To a certain extent a man has the right to split his inheritance, in other words to hand down to one of his sons or nephews, as the case might be, certain privileges, to another certain others. Very often such a division is reducible to the association of privileges with definite localities, a point which is of primary importance in connection with the village community as the fundamental unit in West Coast organization. Thus, if one by the accidents of descent has inherited according to one line of descent a number of privileges associated with village A, in which he is no longer resident, and a number of other privileges according to another line of descent originally associated with village B, in which he is resident, it would be a quite typical proceeding for him to bring up one of his heirs, say the one naturally highest in rank, to assume control of one set of privileges, a younger heir of the other. If the privileges originally connected with village B, let us say, tend to give one a higher place in the tribe than those connected with village A, the chances are that the first heir will be induced to take up his permanent residence in that village, while the transmitter may take the younger heir down to the more distant village and take up residence for a period in order to introduce his heir, as it were, to the privileges designed for him. In other words, there is a more or less definite tendency to connect honors with definite villages and, indeed, no matter how much rights of various sorts may become scattered by the division of inheritances, by the changes of residence due to intermarriage, and by other factors which tend to complicate their proper assignment, a West Coast Indian never forgets, at least in theory, where a particular privilege originated or with what tribe or clan a particular right, be it name, dance, carving, song, or what not, was in the first instance associated. In short, privileges are bound to the soil.

This brings us to what I believe to be one of the most fundamental ideas in the social structure of these Indians, that is, the idea of a definite patrimony of standing and associated rights which, if possible, should be kept intact or nearly so. Despite the emphasis placed on rank, I think it is clear that the individual as such is of very much less importance than the tradition that for the time being he happens to represent. The very fact that a man often bears the name of a remote ancestor, real or legendary, implies that the honors that he makes use of belong not so much to him individually as to his glorious ancestry, and there is no doubt that the shame of falling behind, in splendor and liberality, the standard set by a predecessor, does much to spur him on to ever greater efforts to increase his prestige and gain for himself new privileges. There is one interesting fact which clearly shows the importance of the family patrimony or of the standing of a particular line of descent as such, as distinct from the individual who happens to be its most honored representative. This is the merging of various persons belonging to three or four generations into a single unit that need not be further differentiated. Among the Nootka Indians, for instance, an old man, his oldest son say, the oldest son of the son, and, finally, the infant child of the latter, say a daughter, form, to all intents and purposes, a single sociological personality. Titularly the highest rank is accorded, among the Nootka, to the little child, for it is always the last generation that in theory bears the highest honors. In practice, of course, the oldest members of the group get the real credit and do the business, as it were, of the inherited patrimony; but it would be difficult in such a case to say where the great-grandfather’s privileges and standing are marked off against those of his son, or grandson, or great-granddaughter. In so me cases even a younger son, who would ordinarily be considered as definitely lower in rank than his elder brother, might represent the standing of his father by the exercise of a privilege, say the singing of a particular song in a feast, that belongs to the patrimony of the family. "For men may come and men may go," says the line of descent with its distinctive privileges, "but I go on forever." This is the Indian theory as implied in their general attitude, though there is no doubt that tremendous changes have in many instances gradually evolved by the dying out of particular lines of descent and the taking over of their privileges by other groups only remotely perhaps connected with them by kin, by the introduction of a new privilege gained say as a dowry, and by numerous other factors. The best way to gain a concrete idea of such a structure of society is to think of the titled portion of the tribe as holding up a definite number, say fifteen or more, honored names, or occupying that number of seats, that have descended from the remote past. The classification of the tribe according to kin intercrosses with that based on rank, as by it individuals are brought together who, from the latter point of view, would have to be kept apart. It is clear that not all the members of a large family group can inherit the standing and all the privileges that belong to it. There must be a large number, particularly the younger sons and daughters and those descended from them, who are less favored than their elders and who will inherit only some, probably the lesser, privileges. In the course of time, as their relationship to the heads of the family or clan becomes more and more remote, they must be expected to sink lower and lower in the general social scale, and there is no doubt that a large proportion of the commoners are to be considered as the unprivileged kinsmen of the nobles. This is no doubt the attitude of at least some of the Indian tribes such as the Nootka, among whom such a notion of the relation between the classes of society as we find among the castes of India, say, is certainly not found. There is no doubt, however, that with the growth of power attained by the chiefs and with the increasing remoteness of the ties of kinship binding them with most of the commoners, the chasm between the two would gradually widen. The slaves must be left out of account in this connection. They do not enter into the genealogical framework of the tribe, but seem to a large extent to have been recruited from captives of war.1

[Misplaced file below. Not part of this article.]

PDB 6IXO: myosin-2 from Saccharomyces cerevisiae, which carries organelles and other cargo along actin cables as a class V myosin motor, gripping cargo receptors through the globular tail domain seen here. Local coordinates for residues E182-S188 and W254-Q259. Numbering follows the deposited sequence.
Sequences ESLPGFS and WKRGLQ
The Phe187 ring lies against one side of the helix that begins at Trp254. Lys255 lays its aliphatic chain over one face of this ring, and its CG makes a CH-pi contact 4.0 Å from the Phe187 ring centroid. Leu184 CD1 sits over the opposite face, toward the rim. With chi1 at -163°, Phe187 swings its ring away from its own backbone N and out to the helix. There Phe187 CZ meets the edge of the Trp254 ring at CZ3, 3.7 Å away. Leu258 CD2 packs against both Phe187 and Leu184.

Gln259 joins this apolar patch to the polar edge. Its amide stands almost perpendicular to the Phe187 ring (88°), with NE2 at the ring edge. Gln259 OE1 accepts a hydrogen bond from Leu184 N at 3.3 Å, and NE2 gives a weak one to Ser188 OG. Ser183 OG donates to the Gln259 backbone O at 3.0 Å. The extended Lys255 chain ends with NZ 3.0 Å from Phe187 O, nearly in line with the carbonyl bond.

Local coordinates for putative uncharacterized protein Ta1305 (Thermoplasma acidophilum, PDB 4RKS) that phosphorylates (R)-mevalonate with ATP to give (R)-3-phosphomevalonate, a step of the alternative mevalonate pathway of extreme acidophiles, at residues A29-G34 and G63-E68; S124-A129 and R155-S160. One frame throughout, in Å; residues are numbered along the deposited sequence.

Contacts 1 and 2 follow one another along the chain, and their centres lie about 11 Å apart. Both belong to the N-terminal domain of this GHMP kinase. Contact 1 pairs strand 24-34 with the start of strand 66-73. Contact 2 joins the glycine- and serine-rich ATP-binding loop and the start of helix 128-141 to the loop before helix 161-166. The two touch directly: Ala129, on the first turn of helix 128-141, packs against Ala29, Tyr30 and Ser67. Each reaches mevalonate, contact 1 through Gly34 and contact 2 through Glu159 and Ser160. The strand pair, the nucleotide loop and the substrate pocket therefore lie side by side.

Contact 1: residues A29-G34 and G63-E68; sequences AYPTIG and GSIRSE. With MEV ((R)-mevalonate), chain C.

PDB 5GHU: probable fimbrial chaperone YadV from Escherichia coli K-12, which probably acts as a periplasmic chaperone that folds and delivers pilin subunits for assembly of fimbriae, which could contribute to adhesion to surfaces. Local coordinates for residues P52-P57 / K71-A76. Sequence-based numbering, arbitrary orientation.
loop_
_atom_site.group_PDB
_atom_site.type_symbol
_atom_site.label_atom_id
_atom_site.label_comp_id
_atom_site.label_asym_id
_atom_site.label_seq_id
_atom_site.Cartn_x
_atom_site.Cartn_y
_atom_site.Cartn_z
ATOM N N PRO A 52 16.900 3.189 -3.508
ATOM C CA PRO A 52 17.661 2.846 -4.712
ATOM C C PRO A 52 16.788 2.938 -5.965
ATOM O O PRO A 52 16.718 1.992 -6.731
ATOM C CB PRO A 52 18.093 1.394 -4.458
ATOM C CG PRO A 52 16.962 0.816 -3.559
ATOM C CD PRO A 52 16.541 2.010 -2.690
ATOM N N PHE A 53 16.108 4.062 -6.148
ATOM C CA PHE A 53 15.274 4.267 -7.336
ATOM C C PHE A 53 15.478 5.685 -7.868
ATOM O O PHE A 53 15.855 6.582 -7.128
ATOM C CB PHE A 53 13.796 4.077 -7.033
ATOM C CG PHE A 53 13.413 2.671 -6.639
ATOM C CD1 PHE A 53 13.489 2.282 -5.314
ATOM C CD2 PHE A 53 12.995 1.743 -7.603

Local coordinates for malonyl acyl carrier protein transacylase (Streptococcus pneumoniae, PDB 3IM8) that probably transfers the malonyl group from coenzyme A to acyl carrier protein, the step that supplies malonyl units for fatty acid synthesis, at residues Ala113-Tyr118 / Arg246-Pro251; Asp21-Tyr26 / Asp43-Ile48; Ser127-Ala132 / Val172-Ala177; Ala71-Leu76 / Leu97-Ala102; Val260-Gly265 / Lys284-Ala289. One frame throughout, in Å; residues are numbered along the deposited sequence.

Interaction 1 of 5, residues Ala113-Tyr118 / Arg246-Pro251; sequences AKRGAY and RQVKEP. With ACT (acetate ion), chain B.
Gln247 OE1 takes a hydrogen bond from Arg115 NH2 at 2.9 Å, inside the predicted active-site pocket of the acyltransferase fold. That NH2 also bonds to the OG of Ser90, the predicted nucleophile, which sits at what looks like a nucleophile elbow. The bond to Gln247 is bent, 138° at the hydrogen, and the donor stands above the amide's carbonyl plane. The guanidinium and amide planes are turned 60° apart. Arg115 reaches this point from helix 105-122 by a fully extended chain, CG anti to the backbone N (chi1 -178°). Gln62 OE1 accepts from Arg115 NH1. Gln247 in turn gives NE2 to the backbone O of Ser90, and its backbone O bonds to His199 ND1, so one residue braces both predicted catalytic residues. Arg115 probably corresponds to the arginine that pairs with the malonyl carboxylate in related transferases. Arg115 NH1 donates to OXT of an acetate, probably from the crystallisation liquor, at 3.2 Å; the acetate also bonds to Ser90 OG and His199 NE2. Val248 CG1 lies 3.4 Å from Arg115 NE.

1Sapir, E.n/an/an/an/an/a, "The Social Organization of the West Coast Tribes," , 9: 358–365.

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Chicago: "Trans. Roy. Soc. Of Canada," Trans. Roy. Soc. Of Canada in Primitive Behavior: An Introduction to the Social Sciences, ed. Thomas, William I. (New York: McGraw-Hill Book Company, Inc., 1937), Original Sources, accessed June 20, 2024, http://originalsources.com/Document.aspx?DocID=WMKAT4HIT52E1SK.

MLA: . "Trans. Roy. Soc. Of Canada." Trans. Roy. Soc. Of Canada, Vol. 9, in Primitive Behavior: An Introduction to the Social Sciences, edited by Thomas, William I., New York, McGraw-Hill Book Company, Inc., 1937, Original Sources. 20 Jun. 2024. http://originalsources.com/Document.aspx?DocID=WMKAT4HIT52E1SK.

Harvard: , 'Trans. Roy. Soc. Of Canada' in Trans. Roy. Soc. Of Canada. cited in 1937, Primitive Behavior: An Introduction to the Social Sciences, ed. , McGraw-Hill Book Company, Inc., New York. Original Sources, retrieved 20 June 2024, from http://originalsources.com/Document.aspx?DocID=WMKAT4HIT52E1SK.